19. 19. Reasons to produce marker-free transplastomic plants  Potential metabolic burden imposed by high levels of marker gene expression homoplastomic state :the marker gene product 5% to 18% of the total cellular soluble protein  Shortage of primary plastid selective markers only genes that confer resistance to spectinomycin and streptomycin (aadA) or kanamycin (neo or kan and aphA-6  Opposition to having any unnecessary DNA in transgenic crops, especially antibiotic resistance genes
  20. 20. Approaches for production of marker free transplastomic plants Homology-based excision via directly repeated sequences Excision by phage site-specific recombinanses Transient co-integration of the marker gene Cotransformation-segregation approach
  21. 21. Homology-based excision of Marker gene via directly repeated sequences Recognition sequence of site-specific recombinanse
  22. 22. Marker gene excision by phage site- specific recombinanses
  23. 23. Marker gene excision by phage site- specific recombinanses 1-transplastomics carry marker gene flanked by two directly oriented recombinase target sites 2-removal of marker gene by introduction of a gene encoding a plastid-targeted recombinase in the plant nucleus • recombinases (Cre and Int) • absence of homology between the attB and attP sites and the absence of pseudo-att sites in ptDNA=> Int better than Cre
  24. 24. Transient cointegration of the marker gene to obtain marker-free plants
  25. 25. Cotransformation-segregation
  26. 26. New marker genes applying RNA editing in plastids  conversion of specific C nucleotides to U in plastids  Mediated by a nuclear encoded complex  Some plastid genes (e.g., psbL, ndhD, rpl2) the start codon is encoded as ACG and must be edited to AUG  =>constructing new selectable marker gene only expressible when integrated into the plastome
  27. 27. Comparison of Systems for Production of Heterologous Protein System Overall Production scale-up Product Glycosylation Contamination Storage cost cost timescale capacity quality risks Bacteria Low Short High Low None Endotoxins Moderate Yeast Medium Medium High Medium Incorrect Low risk Moderate Mammalian High Long Very low Very Correct Viruses, prions Expensive cell culture high and oncogenic DNA Transgenic High Very long Low Very Correct Viruses, prions Expensive animals high and oncogenic DNA Plant cell Medium Medium Medium High Minor Low risk Moderate cultures differences Transgenic Very low Long Very High Minor Low risk Inexpensive plants high differences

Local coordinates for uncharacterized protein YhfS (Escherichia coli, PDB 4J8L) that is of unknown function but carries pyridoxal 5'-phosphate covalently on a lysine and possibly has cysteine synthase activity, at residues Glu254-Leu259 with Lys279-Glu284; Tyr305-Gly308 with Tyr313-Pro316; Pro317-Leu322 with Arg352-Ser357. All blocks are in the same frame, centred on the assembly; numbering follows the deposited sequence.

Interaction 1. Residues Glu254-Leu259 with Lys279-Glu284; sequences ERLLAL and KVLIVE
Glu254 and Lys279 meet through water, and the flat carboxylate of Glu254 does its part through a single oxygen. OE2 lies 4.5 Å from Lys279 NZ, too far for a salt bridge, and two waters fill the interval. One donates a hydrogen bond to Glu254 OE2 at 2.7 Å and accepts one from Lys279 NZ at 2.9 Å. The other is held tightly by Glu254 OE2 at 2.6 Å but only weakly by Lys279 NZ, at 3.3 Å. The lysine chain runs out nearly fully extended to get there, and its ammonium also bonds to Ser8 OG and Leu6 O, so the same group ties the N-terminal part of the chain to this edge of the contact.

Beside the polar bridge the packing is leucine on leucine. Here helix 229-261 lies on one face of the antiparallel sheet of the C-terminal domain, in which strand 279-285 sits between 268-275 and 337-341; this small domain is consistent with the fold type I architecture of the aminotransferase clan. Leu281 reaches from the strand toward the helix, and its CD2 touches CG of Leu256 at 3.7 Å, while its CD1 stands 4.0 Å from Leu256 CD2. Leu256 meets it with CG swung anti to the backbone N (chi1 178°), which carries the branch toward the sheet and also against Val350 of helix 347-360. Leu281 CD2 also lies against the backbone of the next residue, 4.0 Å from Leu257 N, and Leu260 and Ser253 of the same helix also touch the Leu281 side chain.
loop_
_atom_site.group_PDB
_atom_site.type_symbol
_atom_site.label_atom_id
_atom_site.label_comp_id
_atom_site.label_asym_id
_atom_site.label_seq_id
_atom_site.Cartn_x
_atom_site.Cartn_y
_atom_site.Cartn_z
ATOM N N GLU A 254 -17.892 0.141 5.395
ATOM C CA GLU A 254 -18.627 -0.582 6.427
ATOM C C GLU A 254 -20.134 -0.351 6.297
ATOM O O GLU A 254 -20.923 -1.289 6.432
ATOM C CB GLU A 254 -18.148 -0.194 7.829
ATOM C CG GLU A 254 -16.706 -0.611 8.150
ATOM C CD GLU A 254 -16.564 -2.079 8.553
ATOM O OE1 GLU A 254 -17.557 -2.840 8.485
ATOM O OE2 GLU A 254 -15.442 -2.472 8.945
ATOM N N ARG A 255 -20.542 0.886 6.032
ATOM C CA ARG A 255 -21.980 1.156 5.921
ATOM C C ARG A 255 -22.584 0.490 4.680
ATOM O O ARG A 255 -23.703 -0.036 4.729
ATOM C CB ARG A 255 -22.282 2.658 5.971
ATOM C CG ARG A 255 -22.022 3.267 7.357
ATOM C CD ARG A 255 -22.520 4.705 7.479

28. 28. Heterologous genes expressed stably in plastids of tobacco
  29. 29. Production of various protein classes • expression of genes coding for insecticidal proteins or allowing for herbicide resistance Bacillus thuringiensis (Bt) toxin: the gene (cry1A) coding for the Bt toxin Cry1A(c) cry2Aa2 Bt gene Nucleus: suboptimal production of toxin=> toxin resistance Chloroplast:100% mortality of resistant insects 20-30 fold higher Bt prototoxin production
  30. 30. Oxyfluorfen resistance • plastomic insertion of the Bacillus subtilis gene encoding protoporphyrinogen oxidase (protox) • a diphenyl herbicide resistant • higher degree of oxyfluorfen resistance
  31. 31. Glyphosate resistance • EPSPS: a nuclear encoded, plastid targeted enzyme • Integration of the petunia EPSPS (5-enol-pyruvyl shikimate-3-phosphate synthase) gene into the tobacco plastome • Overproduction of EPSPS • Glyphosate resistance
  32. 32. • production of a human somatropin in a soluble biologically active form • biodegradable protein-based polymers in tobacco • introduce into plants a set of bacterial genes for the biosynthesis of polyhydroxyalkanoates (PHAs) • PHAs: a class of biodegradable polymers • fermentative production has proven too costly for large-scale production • Targeting of PHA biosynthetic genes from Ralstonia eutropha • Proteins involved in the metabolic pathways of plastids Rubisco, Reaction Center proteins rbcL of Synechococcus: mRNA production but no protein or enzyme activity
  33. 33. Engineering of plastid metabolism  Site-directed mutagenesis of Rubisco o deletion of rbcL, replacement with chimeric plastid targeted LSU o rbcL replacement with cyanobacterial homologues: no translation  Plastid reverse genetics • function of several chloroplastic open reading frames (ORFs) ycf1,ycf2,ycf9 transplastomics: all lines heteroplasmic ycf9 ORF: stabilisation of LHC ycf6: involved in construction of cyt b6f complex • functioning of plastidic RNA functioning of plastidic RNA endonuclease • chloroplast structure and physiology only partly suffered from knocking out plastid-encoded RNA polymerase
  34. 34. Requirements for widespread application of chloroplast engineering the number of plant species to which plastome technology is applicable needs to be increased considerably the success rate of gene insertion into the plastome has to be increased the screening protocols must be simplified and become applicable to a large range of plant species
  35. 35. Thanks for your patience